Lung: Screening reduces deaths by 20%

For some types of cancer, screening is a powerful diagnostic tool. Lung cancer is no exception to this evidence, and studies conducted to determine the effectiveness of screening show that deaths associated with this tumor are reduced by at least 20%.

“Lung cancer screening is performed using low-dose CT scan,” explains the head of Pulmonale. When a disease is suspected, additional tests determined by the medical team must be performed.

Screening is indicated for the group of people at highest risk, taking into account age (50-75 years) and high smoking rate in current smokers or in people who have been former smokers for less than 15 years. People exposed to prolonged exposure to certain carcinogens or who suffer from certain pre-existing diseases may also be included. “It should be noted that the screening test will also allow us to find results related to other diseases, whether pulmonary or cardiac,” points out Isabel Magalhães.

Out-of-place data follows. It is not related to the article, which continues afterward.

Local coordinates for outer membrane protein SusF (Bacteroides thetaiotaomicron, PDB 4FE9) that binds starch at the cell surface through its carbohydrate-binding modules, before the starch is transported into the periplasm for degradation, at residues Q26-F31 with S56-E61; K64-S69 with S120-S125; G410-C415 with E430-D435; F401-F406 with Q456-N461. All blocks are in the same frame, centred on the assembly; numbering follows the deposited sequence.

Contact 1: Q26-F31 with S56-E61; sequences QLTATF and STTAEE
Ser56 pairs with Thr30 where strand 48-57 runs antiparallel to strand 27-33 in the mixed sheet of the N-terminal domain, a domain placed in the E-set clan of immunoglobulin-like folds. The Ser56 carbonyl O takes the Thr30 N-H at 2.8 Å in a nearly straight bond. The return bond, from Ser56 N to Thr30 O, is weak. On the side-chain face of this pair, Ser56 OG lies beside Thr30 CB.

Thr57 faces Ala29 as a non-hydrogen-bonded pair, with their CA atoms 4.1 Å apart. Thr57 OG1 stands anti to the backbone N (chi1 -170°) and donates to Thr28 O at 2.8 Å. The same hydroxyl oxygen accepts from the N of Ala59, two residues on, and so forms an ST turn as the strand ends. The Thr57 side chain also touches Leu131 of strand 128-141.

Cancer is increasing in women

Lung cancer is a largely preventable disease, with about 85% of cases occurring in smokers or former smokers. “Women started smoking late, which is reflected in an increased incidence of lung cancer,” the specialist says, noting that there is a large time gap between the act of smoking and the appearance of the disease.

See also  Not enough memorial history to save science and culture

However, there are cases of lung cancer that appear in non-smokers and can be caused by other risk factors, such as long-term exposure to certain substances (such as radon or asbestos), or pre-existing health problems that increase the symptoms of lung cancer. This disease, and last but not least, environmental pollution, which has worsened, especially in major cities.

As for the main symptoms, experts highlight persistent or bloody cough, shortness of breath, chest pain or discomfort, recurrent respiratory infections, hoarseness, fatigue, and weight loss.

However, many of these signs are incidental to other diseases or correspond to a worsening of pre-existing symptoms in smokers, sometimes leading to their underestimation. Moreover, the symptoms “are often mild or even absent in the first phase of the disease,” explains Isabel Magalhães, which is why – due to illiteracy and lack of response to the first symptoms – “population screening is of particular importance.”